11. Nevada Boxing Hall of Fame
Rich Marotta is doing a fine job giving fight fans something else to do in Vegas while they’re in town for big fights. Check out the NBHOF, a short ride from The Strip and look around their interactive exhibit. There are often guests on hand during fight week and Michelle Corrales-Lewis, Diego’s widow, helps run it. It’s inside HeadzUP at the Boulevard Mall. You can visit Diego’s gravesite at the Palm Memorial Park.
10. Randy Turpin statue
One of the great British boxers of all time, Randolph Turpin, has been celebrated for all time with a statue in Market Place in Warwickshire. It was unveiled by Henry Cooper and Jack Turpin in 2001.
9. Madison Square Garden tour
Take a tour of The Garden, go behind the scenes, go to the dressing rooms, see where Joe Frazier and Muhammad Ali tore it up in 1971 and where John Ruiz and Fres Oquendo put thousands to sleep in 2004.
8. Pay your respects to Joe Louis
Arlington Cemetery is the resting place of the Tomb of the Unknown Soldier and the Kennedys among thousands of others. It’s also where Joe Louis is, because of his service through World War II and, since he died in 1981, millions have paid homage to one of the all-time great heavyweights.
7. Graceland Cemetery
It’s a morbid curiosity but heavyweight champions Jack Johnson, from Galveston, and Cornishman Bob Fitzsimmons have both been laid to rest in the same cemetery in Chicago, Illinois.
6. Wild Card Boxing Club
Freddie Roach is often home for starters, working long days and full hours and it’s probably the most famous working boxing gym today. With many fighters choosing to train in private compounds or behind closed doors, the Wild Card – where you can pick up plenty of gym merchandise – is somewhere every fight fan should visit.
5. Gleason’s, New York
At its 1980s and 1990s height, it was home to scores of champions. Through the years, they’ve diversified their class timetable but Gleason’s remains iconic. Bruce Silverglade is one of the sport’s stalwarts who has kept this famous New York institution alive in Brooklyn for some 30 years. Gleason’s was founded in 1937, Duran, LaMotta and Ali are among the 131 world champions who have trained there.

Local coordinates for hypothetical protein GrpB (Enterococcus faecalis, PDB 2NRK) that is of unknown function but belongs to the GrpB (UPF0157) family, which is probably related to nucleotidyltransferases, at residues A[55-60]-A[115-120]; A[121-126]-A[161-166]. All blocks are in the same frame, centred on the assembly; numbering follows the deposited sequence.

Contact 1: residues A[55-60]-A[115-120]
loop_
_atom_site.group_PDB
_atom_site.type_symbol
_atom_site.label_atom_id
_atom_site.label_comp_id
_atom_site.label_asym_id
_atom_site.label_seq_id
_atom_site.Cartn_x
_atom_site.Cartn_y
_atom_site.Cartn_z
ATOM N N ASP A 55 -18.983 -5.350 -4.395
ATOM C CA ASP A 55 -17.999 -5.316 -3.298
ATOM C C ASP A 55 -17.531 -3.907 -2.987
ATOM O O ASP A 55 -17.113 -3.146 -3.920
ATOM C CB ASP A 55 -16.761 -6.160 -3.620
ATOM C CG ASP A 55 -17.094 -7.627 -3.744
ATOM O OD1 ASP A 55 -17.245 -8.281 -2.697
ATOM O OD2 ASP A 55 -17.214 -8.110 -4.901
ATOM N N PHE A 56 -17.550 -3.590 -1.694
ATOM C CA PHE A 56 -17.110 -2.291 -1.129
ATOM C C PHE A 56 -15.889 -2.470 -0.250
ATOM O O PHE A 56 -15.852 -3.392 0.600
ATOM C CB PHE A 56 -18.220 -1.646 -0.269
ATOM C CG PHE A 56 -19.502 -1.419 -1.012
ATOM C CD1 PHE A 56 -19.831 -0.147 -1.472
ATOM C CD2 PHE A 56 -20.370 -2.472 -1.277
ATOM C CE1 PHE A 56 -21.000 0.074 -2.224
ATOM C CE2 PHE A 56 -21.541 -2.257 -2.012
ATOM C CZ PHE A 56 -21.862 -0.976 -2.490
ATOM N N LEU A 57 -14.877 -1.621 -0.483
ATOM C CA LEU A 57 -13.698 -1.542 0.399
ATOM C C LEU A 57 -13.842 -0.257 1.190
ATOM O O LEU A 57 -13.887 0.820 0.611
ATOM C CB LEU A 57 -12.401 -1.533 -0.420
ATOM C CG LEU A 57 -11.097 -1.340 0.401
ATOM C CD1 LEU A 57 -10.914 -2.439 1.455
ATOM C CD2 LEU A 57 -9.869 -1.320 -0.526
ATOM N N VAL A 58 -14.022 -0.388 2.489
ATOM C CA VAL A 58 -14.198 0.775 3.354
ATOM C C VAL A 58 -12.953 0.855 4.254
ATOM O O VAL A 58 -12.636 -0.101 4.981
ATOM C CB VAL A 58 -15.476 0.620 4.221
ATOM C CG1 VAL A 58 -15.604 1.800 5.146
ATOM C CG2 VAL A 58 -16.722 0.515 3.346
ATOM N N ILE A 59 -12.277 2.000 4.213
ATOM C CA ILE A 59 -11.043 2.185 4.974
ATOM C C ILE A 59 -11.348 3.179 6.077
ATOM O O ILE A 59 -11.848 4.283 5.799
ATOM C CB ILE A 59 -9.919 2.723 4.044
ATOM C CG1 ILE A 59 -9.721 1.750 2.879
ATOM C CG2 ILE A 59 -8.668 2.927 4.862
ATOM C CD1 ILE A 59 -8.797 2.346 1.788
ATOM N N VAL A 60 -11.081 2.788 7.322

4. The Gans-Nelson plaque in Reno
On a wall in Goldfield, Nevada, sits a plaque that marks the 42 rounds of brutality that took place there on September 3, 1906 between Joe Gans and Battling Nelson.
3. Sugar Ray Robinson gravesite
You can pay homage to the greatest fighter who ever lived at the Inglewood Park Cemetery in California. Walker Smith died aged 67 in 1989 and he shares a resting place with his widow, Millie, who died in 1995. It says ‘Our Champion’ on his headstone. ‘God loved you and I will… Always forever your wife.’
2. Catskill Boxing Club
For years after Mike Tyson shot to fame, the gym still thrived with Kevin Rooney at the helm. These days, and after an extensive refit, it’s still worth a visit to step in the footsteps of the great eccentric, Cus D’Amato, and to feel those storied times when the likes of Floyd Patterson, Jose Torres, Teddy Atlas, Steve Lott, Bill Cayton and Jim Jacobs were stars in one of the sport’s most famous storylines.
1. Joe Louis statue in Caesar’s Palace, Las Vegas
Some said it was demeaning that Joe Louis, the great former heavyweight king, wound up as a greeter in a Vegas casino. However, there are many that said he enjoyed the work, the recognition and the fact that it gave him some income when the IRS had cynically cleaned him out. Joe is still there now, in marble, looking out onto rows of slot machines, a full-time role in a 24-hour show greeting Sin City visitors as they walk by.